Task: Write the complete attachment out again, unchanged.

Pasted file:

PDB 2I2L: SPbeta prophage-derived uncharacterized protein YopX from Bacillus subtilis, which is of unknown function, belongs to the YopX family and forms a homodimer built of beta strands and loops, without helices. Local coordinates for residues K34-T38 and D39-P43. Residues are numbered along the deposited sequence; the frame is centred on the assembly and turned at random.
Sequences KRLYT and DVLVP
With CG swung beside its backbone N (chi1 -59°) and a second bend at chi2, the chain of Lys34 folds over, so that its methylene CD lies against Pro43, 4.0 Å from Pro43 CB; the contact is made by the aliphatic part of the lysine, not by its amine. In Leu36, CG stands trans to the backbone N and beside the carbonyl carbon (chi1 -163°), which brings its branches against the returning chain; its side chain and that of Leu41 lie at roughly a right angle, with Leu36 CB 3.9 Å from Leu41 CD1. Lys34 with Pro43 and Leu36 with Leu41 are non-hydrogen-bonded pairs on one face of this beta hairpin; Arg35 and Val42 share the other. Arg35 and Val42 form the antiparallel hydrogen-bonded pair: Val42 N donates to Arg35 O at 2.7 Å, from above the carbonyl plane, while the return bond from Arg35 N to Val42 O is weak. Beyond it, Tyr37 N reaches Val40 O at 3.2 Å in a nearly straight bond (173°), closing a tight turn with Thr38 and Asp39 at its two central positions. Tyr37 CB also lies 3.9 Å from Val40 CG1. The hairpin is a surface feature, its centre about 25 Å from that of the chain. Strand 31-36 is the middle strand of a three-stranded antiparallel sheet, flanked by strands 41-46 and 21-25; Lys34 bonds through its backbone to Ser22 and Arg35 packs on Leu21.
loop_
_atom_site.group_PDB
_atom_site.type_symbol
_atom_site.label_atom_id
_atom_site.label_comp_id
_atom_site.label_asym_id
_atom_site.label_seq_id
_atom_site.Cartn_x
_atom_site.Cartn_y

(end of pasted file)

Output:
PDB 2I2L: SPbeta prophage-derived uncharacterized protein YopX from Bacillus subtilis, which is of unknown function, belongs to the YopX family and forms a homodimer built of beta strands and loops, without helices. Local coordinates for residues K34-T38 and D39-P43. Residues are numbered along the deposited sequence; the frame is centred on the assembly and turned at random.
Sequences KRLYT and DVLVP
With CG swung beside its backbone N (chi1 -59°) and a second bend at chi2, the chain of Lys34 folds over, so that its methylene CD lies against Pro43, 4.0 Å from Pro43 CB; the contact is made by the aliphatic part of the lysine, not by its amine. In Leu36, CG stands trans to the backbone N and beside the carbonyl carbon (chi1 -163°), which brings its branches against the returning chain; its side chain and that of Leu41 lie at roughly a right angle, with Leu36 CB 3.9 Å from Leu41 CD1. Lys34 with Pro43 and Leu36 with Leu41 are non-hydrogen-bonded pairs on one face of this beta hairpin; Arg35 and Val42 share the other. Arg35 and Val42 form the antiparallel hydrogen-bonded pair: Val42 N donates to Arg35 O at 2.7 Å, from above the carbonyl plane, while the return bond from Arg35 N to Val42 O is weak. Beyond it, Tyr37 N reaches Val40 O at 3.2 Å in a nearly straight bond (173°), closing a tight turn with Thr38 and Asp39 at its two central positions. Tyr37 CB also lies 3.9 Å from Val40 CG1. The hairpin is a surface feature, its centre about 25 Å from that of the chain. Strand 31-36 is the middle strand of a three-stranded antiparallel sheet, flanked by strands 41-46 and 21-25; Lys34 bonds through its backbone to Ser22 and Arg35 packs on Leu21.
loop_
_atom_site.group_PDB
_atom_site.type_symbol
_atom_site.label_atom_id
_atom_site.label_comp_id
_atom_site.label_asym_id
_atom_site.label_seq_id
_atom_site.Cartn_x
_atom_site.Cartn_y